Why We Teach Our Kids Failure Is Good!

by: Candice Lapin

In our increasing culture of instal-perfect lives, there has begun a trend towards creating a perfect appearance.  But, its driving kids into major stress.  There doesn't seem to be any room for failure?  Or failure's cousin--mistakes.  The problem with our increasing social quest for outward perfection is that it is not promoting growth in our students.  In fact, it is stunting growth.  Our kids are afraid to fail and even more afraid to take risks.  

On a recent meeting with a younger 19 year old that I mentor, he relayed to me that he was "officially" done learning to waterski.  He relayed he was just "no good."  I asked him to elaborate on what had happened.  I was expected a long list of stories of weekends attempting to ski.  But, his story was quite different.  He went out on a lake with a group of friends who were great at water skiing.  He, however, had never done it.  He told me he only got up one time.  1 time!  He was devastated.  Although, it also sounded more like he was embarrassed.  He assumed that if he was not able to get up as his more experienced friends had done, it was a foregone conclusion that he wouldn't be able to.  Since, he had not natural ability, he shouldn't even bother!  Can you believe that?  He had a complete misconception about how to learn waterskiing and how to learn period!  But, his need to be perfect on day 1 is not unique to him, it is becoming more and more of a pattern with the young kids I see day in and day out.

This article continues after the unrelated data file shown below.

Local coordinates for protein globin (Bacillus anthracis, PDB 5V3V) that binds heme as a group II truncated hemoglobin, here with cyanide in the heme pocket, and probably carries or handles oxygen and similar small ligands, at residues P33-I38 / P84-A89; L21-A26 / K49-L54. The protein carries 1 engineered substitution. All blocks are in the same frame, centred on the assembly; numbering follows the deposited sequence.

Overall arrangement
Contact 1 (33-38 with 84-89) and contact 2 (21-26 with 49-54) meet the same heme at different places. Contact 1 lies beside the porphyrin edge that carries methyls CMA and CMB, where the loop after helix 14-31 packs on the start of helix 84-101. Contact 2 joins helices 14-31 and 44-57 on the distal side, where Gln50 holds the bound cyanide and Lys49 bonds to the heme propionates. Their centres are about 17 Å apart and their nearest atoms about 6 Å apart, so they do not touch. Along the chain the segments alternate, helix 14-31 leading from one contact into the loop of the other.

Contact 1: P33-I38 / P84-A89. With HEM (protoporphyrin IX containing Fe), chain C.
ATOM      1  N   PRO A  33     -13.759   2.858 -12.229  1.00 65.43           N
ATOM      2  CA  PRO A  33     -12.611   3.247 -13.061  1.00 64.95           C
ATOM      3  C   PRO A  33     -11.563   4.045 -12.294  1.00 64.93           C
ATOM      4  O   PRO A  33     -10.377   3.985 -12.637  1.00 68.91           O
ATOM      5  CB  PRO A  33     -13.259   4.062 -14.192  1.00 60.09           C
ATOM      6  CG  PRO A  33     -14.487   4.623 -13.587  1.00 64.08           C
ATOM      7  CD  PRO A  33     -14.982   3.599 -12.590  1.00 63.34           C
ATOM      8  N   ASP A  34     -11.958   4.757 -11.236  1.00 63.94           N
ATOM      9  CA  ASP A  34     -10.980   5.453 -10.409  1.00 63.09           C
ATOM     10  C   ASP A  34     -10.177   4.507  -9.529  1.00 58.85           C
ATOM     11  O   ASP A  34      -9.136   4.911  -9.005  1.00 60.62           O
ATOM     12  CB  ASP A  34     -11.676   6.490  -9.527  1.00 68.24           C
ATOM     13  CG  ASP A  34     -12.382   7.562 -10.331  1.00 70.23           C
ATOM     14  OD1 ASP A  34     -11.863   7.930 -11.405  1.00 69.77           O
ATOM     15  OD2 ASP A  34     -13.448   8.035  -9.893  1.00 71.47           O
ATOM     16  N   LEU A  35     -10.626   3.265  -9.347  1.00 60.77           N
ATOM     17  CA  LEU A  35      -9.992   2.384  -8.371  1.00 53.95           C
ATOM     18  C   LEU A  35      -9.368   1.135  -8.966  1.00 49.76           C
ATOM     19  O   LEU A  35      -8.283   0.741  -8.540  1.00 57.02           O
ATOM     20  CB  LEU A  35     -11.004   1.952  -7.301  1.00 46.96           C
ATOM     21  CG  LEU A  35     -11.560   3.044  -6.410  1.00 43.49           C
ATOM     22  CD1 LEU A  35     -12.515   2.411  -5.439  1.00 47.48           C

Working with so many kids, I have become a huge cheerleader of failure!  In fact, I am a FAILURE advocate!  

Here are the three reasons why: 

(1)           We learn from failure.  Failure is good.  We gain information and experience.  We have to learn something is hot often by experience.  We have to touch the hot stove to stimulate our curiosity and satiate it.

(2)           We develop resilience from failure.  We learn how to gather ourselves and heal from the pain of touching the hot stove.  We learn that we can heal from a painful experience.  No matter how insignificant or how mighty.

(3)           We learn how to handle adversity.  Through various stages of trial and error, we learn how to handle the cycles of life.  There are stages of success and stages of loss or disappointment.  There are periods of retrenchment and periods of victory. 

We need to teach our students that failure is a necessary part of the learning process.  How else will anyone get good at anything!